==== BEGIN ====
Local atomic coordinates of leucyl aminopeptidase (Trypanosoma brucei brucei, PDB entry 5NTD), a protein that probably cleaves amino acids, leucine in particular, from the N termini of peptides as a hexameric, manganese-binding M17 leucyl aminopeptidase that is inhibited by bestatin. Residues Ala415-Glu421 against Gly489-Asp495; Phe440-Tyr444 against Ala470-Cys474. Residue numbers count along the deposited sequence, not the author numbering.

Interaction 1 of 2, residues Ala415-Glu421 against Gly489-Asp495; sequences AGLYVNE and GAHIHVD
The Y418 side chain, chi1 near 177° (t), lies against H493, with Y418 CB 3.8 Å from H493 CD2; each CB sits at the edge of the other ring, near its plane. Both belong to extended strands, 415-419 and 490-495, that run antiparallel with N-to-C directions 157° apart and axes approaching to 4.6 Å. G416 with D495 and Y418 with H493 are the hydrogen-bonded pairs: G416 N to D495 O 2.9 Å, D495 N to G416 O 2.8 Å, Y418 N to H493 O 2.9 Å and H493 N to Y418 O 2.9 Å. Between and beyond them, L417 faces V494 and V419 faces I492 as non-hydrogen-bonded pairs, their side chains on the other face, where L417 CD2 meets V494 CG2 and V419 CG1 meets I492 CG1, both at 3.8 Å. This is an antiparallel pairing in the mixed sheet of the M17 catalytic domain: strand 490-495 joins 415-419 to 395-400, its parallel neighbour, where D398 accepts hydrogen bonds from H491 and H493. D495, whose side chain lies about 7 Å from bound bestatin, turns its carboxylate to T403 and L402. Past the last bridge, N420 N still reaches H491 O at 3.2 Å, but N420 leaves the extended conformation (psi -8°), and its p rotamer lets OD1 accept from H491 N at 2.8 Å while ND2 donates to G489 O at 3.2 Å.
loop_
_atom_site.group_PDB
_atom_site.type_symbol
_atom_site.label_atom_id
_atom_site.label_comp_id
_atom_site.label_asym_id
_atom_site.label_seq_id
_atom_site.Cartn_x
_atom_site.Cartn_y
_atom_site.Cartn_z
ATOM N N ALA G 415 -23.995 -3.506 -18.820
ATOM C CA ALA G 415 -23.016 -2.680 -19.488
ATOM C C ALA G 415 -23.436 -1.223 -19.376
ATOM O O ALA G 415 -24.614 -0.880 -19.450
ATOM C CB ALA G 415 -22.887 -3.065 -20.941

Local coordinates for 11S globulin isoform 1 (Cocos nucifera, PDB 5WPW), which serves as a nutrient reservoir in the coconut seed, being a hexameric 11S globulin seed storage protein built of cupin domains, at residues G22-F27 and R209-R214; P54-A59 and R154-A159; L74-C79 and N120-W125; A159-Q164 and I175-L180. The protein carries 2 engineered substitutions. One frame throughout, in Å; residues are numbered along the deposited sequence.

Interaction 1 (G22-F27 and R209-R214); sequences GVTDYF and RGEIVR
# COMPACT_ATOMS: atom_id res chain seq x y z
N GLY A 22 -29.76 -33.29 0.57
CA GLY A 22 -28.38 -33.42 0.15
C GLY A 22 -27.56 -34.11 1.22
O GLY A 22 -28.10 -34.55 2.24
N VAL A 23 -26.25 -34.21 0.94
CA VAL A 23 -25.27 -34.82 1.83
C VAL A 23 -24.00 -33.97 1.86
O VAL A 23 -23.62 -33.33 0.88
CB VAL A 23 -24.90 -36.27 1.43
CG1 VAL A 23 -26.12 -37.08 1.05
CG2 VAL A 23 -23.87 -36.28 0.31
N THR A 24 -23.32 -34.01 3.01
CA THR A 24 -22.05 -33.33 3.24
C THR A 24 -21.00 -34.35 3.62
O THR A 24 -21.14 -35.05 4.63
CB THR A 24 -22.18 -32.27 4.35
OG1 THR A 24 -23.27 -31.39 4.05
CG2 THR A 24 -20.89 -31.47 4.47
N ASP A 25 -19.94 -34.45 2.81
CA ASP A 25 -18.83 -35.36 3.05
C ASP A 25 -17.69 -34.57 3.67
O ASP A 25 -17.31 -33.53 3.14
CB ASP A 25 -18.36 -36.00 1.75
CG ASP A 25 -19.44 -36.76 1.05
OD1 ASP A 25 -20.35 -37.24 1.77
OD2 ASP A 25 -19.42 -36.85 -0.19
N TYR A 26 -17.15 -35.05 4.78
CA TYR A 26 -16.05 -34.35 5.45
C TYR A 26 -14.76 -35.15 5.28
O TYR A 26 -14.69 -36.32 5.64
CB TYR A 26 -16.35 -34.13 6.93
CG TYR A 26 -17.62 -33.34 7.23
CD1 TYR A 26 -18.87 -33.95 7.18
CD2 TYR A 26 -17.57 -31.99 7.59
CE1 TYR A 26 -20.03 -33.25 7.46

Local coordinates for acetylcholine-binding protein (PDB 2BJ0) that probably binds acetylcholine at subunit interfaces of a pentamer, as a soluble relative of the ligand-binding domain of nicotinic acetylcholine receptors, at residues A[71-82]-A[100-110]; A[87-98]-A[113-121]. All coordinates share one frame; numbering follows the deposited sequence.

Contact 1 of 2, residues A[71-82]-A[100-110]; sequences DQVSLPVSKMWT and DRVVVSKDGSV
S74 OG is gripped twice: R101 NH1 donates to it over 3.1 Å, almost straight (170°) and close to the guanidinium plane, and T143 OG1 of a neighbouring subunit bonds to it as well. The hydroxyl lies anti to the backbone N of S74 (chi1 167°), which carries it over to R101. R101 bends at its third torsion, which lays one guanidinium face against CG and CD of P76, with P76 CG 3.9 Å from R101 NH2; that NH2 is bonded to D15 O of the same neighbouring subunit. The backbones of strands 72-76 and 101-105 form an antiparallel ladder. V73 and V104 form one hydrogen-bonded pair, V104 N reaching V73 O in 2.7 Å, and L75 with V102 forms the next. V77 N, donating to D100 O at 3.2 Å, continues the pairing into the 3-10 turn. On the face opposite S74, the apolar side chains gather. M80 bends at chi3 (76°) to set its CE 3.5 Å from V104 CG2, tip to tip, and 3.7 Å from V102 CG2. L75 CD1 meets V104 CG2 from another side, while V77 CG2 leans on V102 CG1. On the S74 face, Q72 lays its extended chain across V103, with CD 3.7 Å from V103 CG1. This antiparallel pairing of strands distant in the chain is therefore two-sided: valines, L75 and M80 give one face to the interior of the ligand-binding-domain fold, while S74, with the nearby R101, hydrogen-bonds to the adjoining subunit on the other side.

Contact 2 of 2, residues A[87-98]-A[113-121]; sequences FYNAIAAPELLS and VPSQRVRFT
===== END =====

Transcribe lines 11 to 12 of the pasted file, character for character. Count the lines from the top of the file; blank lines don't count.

_atom_site.Cartn_x
_atom_site.Cartn_y